ECE 3250
DISCRETETIME CONVOLUTION
Fall 2008
We’ve been modeling discretetime signals as functions
x
:
Z
→
F
, where
F
denotes
R
or
C
. I introduced the notation
F
Z
to stand for the set of all
F
valued discretetime signals.
If you want, you can view the typical element
x
of
F
Z
as a twosided inﬁnite sequence of
numbers from
F
, i.e.
. . . , x
(

3)
, x
(

2)
, x
(

1)
, x
(0)
, x
(1)
, x
(2)
, . . .
x
stands for a signal and
x
(
n
) stands for the value of the signal
x
at time
n
.
Given two signals
x
1
and
x
2
in
F
Z
, the
convolution of
x
1
and
x
2
, if it exists, is the
signal
x
∈
F
Z
with speciﬁcation
(1)
x
(
n
) =
∞
X
k
=
∞
x
1
(
k
)
x
2
(
n

k
)
,
n
∈
Z
.
Some notations I’ll be using for the convolution of
x
1
and
x
2
are
x
1
*
x
2
and Conv(
x
1
, x
2
).
Alternative terminologies for the convolution of
x
1
and
x
2
are “the convolution of
x
1
with
x
2
” and “
x
1
convolved with
x
2
.”
The convolution of
x
1
and
x
2
exists if and only if the sum in (1) converges for every
n
∈
Z
. Note that the sum is a series that’s potentially “inﬁnite in both directions.”
We haven’t encountered such series before, so suppose that
{
a
n
}
is a twosided inﬁnite
sequence of numbers from
F
, i.e.,
. . . a

2
, a

1
, a
0
, a
1
, a
2
, . . .
We say that the doubly inﬁnite series
P
∞
n
=
∞
a
n
converges if and only if the two onesided
series
∞
X
n
=0
a
n
and

1
X
n
=
∞
a
n
=
∞
X
m
=1
a

m
both converge. In this case, the limit of the doubly inﬁnite series is the sum of the limits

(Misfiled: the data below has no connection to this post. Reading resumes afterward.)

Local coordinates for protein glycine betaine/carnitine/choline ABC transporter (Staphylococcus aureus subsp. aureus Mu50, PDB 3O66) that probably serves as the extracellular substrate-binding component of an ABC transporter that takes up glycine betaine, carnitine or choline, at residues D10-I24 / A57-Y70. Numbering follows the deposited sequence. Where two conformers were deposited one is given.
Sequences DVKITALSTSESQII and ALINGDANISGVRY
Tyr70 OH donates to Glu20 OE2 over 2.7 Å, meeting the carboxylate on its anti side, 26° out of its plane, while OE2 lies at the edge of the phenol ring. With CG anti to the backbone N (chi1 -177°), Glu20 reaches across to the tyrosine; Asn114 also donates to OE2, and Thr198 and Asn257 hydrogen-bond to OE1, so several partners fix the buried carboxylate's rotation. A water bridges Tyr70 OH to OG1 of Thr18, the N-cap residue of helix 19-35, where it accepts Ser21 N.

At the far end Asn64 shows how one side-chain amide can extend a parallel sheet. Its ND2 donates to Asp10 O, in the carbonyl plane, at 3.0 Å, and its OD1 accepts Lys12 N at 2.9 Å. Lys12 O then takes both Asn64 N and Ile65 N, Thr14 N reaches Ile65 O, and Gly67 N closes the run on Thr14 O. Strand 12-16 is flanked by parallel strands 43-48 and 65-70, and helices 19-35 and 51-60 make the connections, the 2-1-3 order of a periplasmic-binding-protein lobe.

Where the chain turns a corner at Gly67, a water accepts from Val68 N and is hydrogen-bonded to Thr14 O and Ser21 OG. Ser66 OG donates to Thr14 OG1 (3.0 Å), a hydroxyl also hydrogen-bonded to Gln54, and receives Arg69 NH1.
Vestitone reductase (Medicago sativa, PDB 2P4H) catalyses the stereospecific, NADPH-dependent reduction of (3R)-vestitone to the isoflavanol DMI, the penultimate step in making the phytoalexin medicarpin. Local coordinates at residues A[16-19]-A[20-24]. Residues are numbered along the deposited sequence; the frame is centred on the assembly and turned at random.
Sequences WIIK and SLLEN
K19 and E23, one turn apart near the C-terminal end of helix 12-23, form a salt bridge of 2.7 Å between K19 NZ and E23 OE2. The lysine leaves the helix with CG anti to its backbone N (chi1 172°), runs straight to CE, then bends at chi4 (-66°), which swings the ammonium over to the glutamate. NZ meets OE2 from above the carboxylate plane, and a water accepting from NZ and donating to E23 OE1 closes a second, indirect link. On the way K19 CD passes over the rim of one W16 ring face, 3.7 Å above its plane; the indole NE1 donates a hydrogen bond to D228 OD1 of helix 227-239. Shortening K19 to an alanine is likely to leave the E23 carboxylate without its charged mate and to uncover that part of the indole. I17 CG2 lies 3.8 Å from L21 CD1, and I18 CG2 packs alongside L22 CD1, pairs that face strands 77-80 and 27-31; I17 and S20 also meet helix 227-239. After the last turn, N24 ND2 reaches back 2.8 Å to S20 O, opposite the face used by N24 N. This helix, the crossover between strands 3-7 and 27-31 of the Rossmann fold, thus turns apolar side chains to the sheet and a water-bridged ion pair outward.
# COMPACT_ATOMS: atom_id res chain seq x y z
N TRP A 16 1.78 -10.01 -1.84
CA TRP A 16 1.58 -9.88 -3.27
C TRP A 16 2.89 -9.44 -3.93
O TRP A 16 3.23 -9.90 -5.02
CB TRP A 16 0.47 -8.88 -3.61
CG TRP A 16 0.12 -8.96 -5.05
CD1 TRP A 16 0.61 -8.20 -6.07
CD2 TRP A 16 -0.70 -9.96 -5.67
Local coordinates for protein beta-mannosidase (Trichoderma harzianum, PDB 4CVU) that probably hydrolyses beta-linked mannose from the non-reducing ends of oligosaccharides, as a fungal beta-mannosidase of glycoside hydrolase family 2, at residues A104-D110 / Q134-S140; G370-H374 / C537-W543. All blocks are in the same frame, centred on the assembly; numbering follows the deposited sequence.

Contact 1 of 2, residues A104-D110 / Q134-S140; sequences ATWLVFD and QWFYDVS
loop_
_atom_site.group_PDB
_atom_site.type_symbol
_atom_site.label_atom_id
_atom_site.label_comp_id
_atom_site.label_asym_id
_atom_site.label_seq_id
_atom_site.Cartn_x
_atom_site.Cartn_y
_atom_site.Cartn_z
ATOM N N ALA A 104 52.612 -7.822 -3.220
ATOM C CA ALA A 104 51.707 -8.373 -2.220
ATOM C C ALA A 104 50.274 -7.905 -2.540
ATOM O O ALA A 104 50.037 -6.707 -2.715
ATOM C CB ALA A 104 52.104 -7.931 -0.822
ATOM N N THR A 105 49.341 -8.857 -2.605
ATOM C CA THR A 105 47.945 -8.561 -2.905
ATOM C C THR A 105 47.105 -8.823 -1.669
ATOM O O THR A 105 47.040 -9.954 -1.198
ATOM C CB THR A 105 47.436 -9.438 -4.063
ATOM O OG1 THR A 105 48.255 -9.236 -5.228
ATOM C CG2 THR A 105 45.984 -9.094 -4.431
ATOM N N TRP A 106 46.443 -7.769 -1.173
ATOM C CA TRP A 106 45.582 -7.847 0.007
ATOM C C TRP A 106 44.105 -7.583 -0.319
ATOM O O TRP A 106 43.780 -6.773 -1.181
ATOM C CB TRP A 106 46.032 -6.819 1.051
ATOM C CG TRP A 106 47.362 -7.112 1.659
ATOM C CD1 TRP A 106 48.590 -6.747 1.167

of the two onesided series.
Let’s begin with an elementary observation about convolution. If
x
1
*
x
2
exists, then
the sum in (1) converges for every
n
∈
Z
. Change the index of summation as follows:
x
1
*
x
2
(
n
) =
∞
X
k
=
∞
x
1
(
k
)
x
2
(
n

k
) =
∞
X
m
=
∞
x
1
(
n

m
)
x
2
(
m
) =
∞
X
k
=
∞
x
1
(
n

k
)
x
2
(
k
)
.
Setting
m
=
n

k
yields the middle equality. To get the last, rename the “dummy
index of summation”
m
as
k
. The bottom line is that on the righthand side of equation
(1), it doesn’t matter where we put the
k
and where we put the (
n

k
) — the result
is the same. One could dignify this observation by saying something along the lines of,
“convolution, deﬁned by (1), is a commutative operation in the sense that if
x
1
*
x
2
exists,
then
x
1
*
x
2
=
x
2
*
x
1
.” That’s ﬁne, but it’s a bit unnecessary in my view.
A slightly less elementary observation about convolution is that it is an
associative
operation in the sense that if
x
1
*
(
x
2
*
x
3
) exists, then so does (
x
1
*
x
2
)
*
x
3
, and vice
versa, and both convolutions are the same. Proving this fact is an exercise in summation
manipulation. I’ll be a bit casual about interchanging orders of summation here. It turns
out that the interchanges are legal since all the sums converge. Assuming that
x
1
*
(
x
2
*
x
3
)
1